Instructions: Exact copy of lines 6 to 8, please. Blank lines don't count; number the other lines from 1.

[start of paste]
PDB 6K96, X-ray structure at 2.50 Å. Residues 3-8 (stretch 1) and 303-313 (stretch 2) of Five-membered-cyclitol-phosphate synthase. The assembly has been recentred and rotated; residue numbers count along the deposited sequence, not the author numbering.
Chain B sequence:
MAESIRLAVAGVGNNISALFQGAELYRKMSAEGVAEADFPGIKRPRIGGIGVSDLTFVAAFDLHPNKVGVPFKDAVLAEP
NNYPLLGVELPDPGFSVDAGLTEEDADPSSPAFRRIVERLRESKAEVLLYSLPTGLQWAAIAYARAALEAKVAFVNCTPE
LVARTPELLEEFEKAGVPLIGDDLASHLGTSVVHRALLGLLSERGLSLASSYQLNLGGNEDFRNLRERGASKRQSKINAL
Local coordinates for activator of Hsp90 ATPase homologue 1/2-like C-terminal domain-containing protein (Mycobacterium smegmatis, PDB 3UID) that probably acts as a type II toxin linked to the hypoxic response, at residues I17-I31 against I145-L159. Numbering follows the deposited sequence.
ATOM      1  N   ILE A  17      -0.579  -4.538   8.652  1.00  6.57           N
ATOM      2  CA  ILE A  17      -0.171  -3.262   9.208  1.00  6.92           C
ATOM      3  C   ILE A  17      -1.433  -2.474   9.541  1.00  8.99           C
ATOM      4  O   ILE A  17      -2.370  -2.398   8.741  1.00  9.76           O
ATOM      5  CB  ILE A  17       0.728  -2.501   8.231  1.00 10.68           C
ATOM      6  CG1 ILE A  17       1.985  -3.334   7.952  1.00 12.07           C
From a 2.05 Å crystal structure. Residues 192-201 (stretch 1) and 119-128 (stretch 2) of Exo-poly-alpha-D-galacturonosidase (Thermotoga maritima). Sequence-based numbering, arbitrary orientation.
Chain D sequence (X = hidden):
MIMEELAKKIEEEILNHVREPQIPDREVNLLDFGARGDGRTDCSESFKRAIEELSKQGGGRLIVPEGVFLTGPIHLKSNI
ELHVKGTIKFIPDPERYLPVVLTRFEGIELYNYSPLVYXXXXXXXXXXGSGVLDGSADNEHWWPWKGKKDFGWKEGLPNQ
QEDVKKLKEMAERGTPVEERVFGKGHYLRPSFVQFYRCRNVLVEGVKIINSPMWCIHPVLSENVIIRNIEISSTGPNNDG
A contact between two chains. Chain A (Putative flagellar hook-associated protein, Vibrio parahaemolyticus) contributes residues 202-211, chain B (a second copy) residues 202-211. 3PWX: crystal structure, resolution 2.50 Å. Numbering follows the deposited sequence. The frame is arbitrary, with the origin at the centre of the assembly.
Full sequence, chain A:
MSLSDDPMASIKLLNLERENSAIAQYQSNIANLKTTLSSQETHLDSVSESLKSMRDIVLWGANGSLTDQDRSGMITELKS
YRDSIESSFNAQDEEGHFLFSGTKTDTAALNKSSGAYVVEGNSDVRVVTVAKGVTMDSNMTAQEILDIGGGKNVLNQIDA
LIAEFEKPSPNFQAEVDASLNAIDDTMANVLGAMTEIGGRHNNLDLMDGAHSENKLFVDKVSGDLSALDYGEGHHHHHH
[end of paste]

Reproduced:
Local coordinates for activator of Hsp90 ATPase homologue 1/2-like C-terminal domain-containing protein (Mycobacterium smegmatis, PDB 3UID) that probably acts as a type II toxin linked to the hypoxic response, at residues I17-I31 against I145-L159. Numbering follows the deposited sequence.
ATOM      1  N   ILE A  17      -0.579  -4.538   8.652  1.00  6.57           N
ATOM      2  CA  ILE A  17      -0.171  -3.262   9.208  1.00  6.92           C